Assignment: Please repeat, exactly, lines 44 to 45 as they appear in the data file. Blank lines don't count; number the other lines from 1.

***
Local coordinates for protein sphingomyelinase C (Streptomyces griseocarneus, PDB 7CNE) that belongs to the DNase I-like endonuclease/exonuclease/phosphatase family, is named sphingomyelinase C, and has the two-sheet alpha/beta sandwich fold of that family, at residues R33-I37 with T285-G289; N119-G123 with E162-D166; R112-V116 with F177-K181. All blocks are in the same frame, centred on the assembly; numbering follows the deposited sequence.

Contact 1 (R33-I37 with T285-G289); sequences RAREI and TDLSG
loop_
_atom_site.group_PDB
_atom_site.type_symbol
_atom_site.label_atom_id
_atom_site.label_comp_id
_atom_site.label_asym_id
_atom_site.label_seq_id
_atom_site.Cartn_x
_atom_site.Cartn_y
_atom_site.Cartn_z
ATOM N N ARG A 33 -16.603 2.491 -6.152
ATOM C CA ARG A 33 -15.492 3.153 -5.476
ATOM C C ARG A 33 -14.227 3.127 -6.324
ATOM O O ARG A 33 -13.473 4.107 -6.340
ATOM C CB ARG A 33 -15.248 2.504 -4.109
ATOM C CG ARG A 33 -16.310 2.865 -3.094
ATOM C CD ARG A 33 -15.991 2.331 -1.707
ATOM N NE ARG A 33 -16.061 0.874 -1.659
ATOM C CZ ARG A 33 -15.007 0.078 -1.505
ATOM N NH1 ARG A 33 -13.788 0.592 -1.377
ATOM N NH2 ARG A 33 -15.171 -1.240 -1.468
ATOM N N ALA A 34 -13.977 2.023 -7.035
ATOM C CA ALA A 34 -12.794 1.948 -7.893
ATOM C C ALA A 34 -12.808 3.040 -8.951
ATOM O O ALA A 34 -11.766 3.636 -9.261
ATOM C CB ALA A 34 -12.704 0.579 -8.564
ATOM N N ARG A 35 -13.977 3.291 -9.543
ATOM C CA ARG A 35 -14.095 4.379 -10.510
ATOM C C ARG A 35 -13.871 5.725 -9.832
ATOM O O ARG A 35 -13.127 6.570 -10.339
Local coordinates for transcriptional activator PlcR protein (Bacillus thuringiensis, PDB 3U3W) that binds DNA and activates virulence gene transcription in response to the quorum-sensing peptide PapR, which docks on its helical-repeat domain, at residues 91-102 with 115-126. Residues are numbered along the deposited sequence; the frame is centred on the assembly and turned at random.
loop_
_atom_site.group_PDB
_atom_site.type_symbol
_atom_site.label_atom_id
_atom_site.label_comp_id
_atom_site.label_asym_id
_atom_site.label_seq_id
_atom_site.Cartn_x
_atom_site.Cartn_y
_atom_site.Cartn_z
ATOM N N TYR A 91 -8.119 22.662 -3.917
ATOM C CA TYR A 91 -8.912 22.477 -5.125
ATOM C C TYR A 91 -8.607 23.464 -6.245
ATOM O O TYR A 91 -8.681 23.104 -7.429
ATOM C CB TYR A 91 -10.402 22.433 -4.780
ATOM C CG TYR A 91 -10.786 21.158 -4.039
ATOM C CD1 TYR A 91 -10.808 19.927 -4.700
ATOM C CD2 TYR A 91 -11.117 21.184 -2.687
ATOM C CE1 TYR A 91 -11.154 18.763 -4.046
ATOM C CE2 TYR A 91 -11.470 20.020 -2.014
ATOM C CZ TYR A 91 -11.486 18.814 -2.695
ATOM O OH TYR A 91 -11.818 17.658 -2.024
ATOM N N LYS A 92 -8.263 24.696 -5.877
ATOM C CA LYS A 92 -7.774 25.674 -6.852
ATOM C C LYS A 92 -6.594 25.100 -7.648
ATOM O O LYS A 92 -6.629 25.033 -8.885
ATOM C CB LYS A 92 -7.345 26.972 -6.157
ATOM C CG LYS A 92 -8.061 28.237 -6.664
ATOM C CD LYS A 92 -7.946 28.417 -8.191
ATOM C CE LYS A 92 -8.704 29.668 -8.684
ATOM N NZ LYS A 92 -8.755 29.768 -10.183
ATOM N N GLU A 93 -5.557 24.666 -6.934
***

ATOM N N TYR A 91 -8.119 22.662 -3.917
ATOM C CA TYR A 91 -8.912 22.477 -5.125